For men undergoing radiotherapy treatment for prostate cancer, a daily dose of sildenafil citrate (SC) might help improve sexual function, according to American researchers.
Such treatment could eventually be considered for penile rehabilitation protocols, they added.
Erectile dysfunction (ED) is common after prostate cancer treatment. Radiotherapy can damage vascular and endothelial tissue and, consequently, lead to ED. The researchers considered the vascular benefits of SC and questioned whether it could help men treated with radiotherapy.
They enrolled 279 men with localized prostate cancer who were about to begin radiotherapy treatment. About two-thirds of the men were over age 65. About 10% were also receiving androgen-deprivation therapy (ADT), which often affects sexual function.
Two hundred two men started the treatment program. They were randomly assigned to take either 50 mg of SC (125 men) or a placebo (77 men) daily for six months after the start of radiotherapy.
To assess sexual function, urinary symptoms, and quality-of-life issues, the researchers used questionnaires, including the International Prostate Symptom Score (IPSS) and the Rand 36-Item Health Survey (QOL). They also used the International Index of Erectile Function-6 (IIEF-6) to evaluate the following domains: erectile function, orgasmic function, sexual desire, intercourse satisfaction, and overall satisfaction.
These assessments were taken at baseline and at three, six, nine, twelve, eighteen, and twenty-four months after radiotherapy began.
Comparing the two groups at the twelve-month mark, the researchers found that the men taking SC had better scores on the overall IIEF-6 as well as the erectile function and the overall satisfaction domains. Seventy-three percent of the men in the SC group had mild or no ED compared to 50% of the men in the placebo group.
After twenty-four months, the overall IIEF-6 and erectile function domain scores were not significantly better for the men taking SC, although they did have better scores on the overall satisfaction and sexual desire domains. At this point, about 82% of the SC group and 56% of the placebo group could achieve functional erections with or without ED drugs.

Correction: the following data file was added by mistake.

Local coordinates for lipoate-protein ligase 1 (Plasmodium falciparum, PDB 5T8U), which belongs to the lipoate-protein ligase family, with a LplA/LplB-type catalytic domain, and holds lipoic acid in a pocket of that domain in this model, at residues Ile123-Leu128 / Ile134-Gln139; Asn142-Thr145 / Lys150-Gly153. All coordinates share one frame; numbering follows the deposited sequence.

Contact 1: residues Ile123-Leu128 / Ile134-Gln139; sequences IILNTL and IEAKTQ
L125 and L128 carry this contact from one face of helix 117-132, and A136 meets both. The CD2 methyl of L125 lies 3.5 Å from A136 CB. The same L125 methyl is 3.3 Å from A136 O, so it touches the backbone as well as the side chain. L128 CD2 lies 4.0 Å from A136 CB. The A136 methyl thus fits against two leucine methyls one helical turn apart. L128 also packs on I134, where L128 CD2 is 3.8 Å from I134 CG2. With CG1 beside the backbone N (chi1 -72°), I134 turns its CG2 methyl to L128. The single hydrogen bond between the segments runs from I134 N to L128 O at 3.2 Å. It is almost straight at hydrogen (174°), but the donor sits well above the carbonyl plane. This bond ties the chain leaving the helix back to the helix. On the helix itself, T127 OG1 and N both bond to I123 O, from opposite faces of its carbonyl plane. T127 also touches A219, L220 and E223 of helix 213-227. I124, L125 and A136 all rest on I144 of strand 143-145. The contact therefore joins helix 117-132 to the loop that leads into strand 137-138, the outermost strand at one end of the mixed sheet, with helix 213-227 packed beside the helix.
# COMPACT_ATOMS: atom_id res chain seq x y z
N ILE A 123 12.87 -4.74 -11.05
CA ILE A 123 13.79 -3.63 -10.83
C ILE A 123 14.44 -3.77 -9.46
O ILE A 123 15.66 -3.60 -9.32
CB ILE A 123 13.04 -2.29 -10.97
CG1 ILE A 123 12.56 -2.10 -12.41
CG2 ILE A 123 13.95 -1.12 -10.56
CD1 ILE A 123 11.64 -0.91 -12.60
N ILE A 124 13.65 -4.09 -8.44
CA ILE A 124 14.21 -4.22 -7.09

The men on androgen-deprivation therapy did not fare as well. Those taking SC or placebo had lower erectile function scores, suggesting that the sexual side effects of ADT were still strong, even when SC was included in treatment.
Men taking SC were more likely to have treatment side effects, which included dizziness, headaches, blurred vision, and flushing.
The authors noted that while the SC group was still seeing improvements at 24 months, the degree of improvement had leveled off when compared to those taking the placebo. They explained that the greatest improvements were seen at the six- and twelve-month assessment points, suggesting that the six-month treatment protocol may not be long enough. Further studies could explore whether longer treatment programs would have better results.
The study was published online as an accepted manuscript by The Journal of Urology.
The Journal of Urology
Zelefsky, Michael J., MD, et al.
“Prophylactic Sildenafil Citrate Improves Selected Aspects of Sexual Function in Men Treated by Radiotherapy for Prostate Cancer”
(Article in Press. Full-text accessed via ScienceDirect. Published online: March 3, 2014)